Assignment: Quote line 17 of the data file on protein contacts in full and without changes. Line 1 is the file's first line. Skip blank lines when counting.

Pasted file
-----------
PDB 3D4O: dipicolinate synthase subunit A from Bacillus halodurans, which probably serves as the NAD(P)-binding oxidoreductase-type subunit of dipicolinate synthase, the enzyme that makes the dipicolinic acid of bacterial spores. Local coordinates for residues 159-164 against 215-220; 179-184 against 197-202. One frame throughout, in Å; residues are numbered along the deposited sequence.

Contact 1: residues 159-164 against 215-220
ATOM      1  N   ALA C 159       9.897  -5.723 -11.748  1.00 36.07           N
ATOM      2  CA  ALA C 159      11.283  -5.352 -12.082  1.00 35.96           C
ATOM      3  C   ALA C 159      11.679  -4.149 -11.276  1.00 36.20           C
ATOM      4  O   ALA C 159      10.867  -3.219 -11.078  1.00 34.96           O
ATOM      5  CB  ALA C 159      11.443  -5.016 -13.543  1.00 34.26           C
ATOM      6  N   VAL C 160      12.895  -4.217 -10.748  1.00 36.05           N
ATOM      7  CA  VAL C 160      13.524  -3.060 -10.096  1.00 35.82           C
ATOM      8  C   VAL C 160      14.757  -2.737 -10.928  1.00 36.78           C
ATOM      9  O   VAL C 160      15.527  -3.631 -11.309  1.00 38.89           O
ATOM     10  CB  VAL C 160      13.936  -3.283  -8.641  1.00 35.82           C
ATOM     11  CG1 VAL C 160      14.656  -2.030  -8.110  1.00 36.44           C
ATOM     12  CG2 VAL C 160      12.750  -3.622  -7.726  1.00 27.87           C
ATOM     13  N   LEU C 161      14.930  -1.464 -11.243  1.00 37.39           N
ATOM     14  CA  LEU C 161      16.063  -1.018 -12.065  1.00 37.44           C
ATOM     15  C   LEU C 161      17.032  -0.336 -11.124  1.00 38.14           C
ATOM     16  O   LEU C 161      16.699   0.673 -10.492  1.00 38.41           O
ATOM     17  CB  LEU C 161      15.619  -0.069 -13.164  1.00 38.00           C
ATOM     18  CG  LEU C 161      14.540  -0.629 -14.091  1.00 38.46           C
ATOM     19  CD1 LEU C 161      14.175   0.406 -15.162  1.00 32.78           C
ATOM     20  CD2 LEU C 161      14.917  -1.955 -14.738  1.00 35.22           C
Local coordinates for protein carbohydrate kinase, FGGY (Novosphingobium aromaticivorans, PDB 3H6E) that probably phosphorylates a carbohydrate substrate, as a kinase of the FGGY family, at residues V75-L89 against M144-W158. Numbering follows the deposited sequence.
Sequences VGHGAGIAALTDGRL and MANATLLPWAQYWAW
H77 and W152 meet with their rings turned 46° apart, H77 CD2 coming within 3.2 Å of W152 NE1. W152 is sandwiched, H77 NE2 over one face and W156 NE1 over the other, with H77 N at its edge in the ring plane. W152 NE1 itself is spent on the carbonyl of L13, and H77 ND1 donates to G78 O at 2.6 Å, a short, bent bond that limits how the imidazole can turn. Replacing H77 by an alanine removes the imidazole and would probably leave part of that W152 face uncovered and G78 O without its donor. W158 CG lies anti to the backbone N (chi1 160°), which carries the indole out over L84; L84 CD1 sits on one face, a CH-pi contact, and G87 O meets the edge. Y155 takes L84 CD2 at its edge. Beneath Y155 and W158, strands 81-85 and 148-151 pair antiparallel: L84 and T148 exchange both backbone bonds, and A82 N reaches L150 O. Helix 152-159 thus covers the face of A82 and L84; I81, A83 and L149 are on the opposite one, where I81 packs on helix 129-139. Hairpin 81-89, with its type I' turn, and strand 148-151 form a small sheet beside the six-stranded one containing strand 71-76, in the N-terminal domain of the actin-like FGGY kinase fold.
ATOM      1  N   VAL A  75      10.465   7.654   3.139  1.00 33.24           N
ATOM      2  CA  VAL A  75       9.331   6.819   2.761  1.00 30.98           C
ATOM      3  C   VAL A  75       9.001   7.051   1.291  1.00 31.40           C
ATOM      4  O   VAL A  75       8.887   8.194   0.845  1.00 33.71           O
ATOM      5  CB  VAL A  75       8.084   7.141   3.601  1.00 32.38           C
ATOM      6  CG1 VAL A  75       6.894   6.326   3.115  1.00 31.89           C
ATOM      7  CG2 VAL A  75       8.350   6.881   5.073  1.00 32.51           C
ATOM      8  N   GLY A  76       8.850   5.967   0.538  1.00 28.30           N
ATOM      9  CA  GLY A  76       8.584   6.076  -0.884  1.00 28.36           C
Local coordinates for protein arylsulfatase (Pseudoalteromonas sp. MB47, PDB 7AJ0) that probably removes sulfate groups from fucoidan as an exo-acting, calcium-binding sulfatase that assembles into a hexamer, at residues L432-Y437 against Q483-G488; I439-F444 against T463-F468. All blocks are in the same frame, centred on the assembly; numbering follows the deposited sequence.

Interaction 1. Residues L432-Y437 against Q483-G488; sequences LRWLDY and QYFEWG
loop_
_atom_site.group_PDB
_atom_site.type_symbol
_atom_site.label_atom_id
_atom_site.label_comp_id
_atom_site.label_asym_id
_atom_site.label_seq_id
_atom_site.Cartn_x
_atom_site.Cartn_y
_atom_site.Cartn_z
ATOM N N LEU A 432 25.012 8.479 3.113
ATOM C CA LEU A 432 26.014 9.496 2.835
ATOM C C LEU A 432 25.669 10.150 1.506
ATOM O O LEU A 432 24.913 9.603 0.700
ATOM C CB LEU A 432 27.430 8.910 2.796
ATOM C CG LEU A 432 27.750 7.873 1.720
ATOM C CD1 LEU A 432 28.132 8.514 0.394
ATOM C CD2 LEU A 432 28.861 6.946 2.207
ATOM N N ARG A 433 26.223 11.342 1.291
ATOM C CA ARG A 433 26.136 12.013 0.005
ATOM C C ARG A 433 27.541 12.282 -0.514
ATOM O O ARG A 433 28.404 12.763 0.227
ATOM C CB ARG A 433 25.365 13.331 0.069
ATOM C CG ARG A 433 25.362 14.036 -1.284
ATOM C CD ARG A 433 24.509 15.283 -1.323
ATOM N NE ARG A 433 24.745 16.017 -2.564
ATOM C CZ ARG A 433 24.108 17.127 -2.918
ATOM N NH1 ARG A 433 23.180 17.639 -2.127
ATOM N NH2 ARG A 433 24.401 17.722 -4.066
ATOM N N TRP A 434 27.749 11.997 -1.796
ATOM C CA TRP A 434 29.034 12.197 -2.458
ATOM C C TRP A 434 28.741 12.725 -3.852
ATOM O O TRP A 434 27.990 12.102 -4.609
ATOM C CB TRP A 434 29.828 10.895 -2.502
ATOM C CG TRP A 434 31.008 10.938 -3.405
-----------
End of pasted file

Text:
ATOM     15  C   LEU C 161      17.032  -0.336 -11.124  1.00 38.14           C